Maybe you’re a bit relieved when the kids behaving like brats belong to someone else, but if those kids are in your care, upsetting your child or disrespecting your house rules while visiting, you have to deal with the problem. Whether the bratty kid’s mom is ignoring his behavior, isn’t there or doesn't notice his inappropriateness, it can put you in an awkward position. While it is always acceptable to intervene when behavior is dangerous, it’s sometimes acceptable to intervene when it isn’t.
Consider whether the bratty child's behavior is endangering the safety of anyone, including himself, advises Betsy Braun Brown, child development and behavior specialist, parent educator and author, writing at Betsybrownbraun.com. For instance, you will be hard-pressed to encounter a parent who becomes angry with you for taking a sharp knife away from her toddler.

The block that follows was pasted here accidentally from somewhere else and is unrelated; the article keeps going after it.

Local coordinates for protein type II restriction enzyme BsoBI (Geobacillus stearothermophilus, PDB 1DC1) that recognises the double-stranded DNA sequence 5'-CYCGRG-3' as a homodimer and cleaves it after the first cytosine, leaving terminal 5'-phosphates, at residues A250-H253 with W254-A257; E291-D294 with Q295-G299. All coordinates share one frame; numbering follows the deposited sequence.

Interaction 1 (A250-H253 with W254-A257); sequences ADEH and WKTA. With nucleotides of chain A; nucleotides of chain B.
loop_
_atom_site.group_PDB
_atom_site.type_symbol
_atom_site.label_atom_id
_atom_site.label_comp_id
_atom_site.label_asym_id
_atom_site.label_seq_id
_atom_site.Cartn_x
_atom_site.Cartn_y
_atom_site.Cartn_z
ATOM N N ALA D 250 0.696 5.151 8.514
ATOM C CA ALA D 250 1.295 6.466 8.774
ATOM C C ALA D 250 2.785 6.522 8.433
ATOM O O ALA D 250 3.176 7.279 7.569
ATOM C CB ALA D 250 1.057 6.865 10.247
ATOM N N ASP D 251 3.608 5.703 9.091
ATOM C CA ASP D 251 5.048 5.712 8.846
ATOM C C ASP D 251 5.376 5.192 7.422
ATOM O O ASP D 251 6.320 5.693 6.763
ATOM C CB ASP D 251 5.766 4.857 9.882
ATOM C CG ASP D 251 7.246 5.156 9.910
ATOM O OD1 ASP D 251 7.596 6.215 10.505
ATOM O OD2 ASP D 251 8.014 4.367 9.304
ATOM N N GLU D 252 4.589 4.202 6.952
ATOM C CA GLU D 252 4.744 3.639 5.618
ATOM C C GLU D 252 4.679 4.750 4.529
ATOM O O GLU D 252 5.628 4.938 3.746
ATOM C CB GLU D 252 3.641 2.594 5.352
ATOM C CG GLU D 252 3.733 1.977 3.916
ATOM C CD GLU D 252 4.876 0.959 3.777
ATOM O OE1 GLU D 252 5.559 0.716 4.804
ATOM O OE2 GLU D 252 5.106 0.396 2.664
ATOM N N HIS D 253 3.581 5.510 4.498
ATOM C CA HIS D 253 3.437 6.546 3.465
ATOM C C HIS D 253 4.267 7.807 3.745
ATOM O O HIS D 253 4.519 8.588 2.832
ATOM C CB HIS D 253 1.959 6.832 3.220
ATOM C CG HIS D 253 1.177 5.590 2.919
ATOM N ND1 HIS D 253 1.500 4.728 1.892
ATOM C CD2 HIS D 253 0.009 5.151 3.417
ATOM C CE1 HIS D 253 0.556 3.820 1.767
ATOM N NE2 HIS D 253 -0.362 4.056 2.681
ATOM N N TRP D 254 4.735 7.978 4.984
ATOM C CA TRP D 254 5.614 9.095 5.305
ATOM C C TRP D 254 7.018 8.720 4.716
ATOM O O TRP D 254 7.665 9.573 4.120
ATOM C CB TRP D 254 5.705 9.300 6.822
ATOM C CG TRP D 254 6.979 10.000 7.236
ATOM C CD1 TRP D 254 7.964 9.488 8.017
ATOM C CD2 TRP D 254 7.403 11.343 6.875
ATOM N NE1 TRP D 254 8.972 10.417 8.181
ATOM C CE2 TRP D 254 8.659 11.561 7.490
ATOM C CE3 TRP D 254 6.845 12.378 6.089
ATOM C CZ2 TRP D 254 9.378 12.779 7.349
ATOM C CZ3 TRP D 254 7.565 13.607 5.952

Discreetly ask the parent of the bratty child to intervene, if the circumstance warrants it, advises Lawrence Kutner, a clinical psychologist at Harvard University, writing at Parenting.com. For example, if you are having a play time at the park and someone’s child is repeatedly dumping buckets of dirt on your child, quietly let his mother know what just happened and ask her whether she minds saying something to her child because yours is upset.
Enforce the rules in your own house, advises Brown. If you witness your friend’s child jumping on your daughter’s bed while she’s over playing, let the child know that jumping on the bed is a no-no in your house and politely ask her to stop. Turn to her mother and say something along the lines of, “I hope you don’t mind, but we don’t allow Jill to jump on the bed and we want to enforce the fact that the house rules apply to everyone rather than just Jill.”
Be firm but gentle when you are in charge of someone else’s child and her behavior is bratty, advises Brown. Remain calm when dealing with someone else’s child’s behavior. Consider how you expect other parents to treat your child if she misbehaves when they are in charge of her and let that be your guide. Don’t spank someone's child. Remind her of the rules and speak to her mother or father when they retrieve her, if her behavior does not improve.
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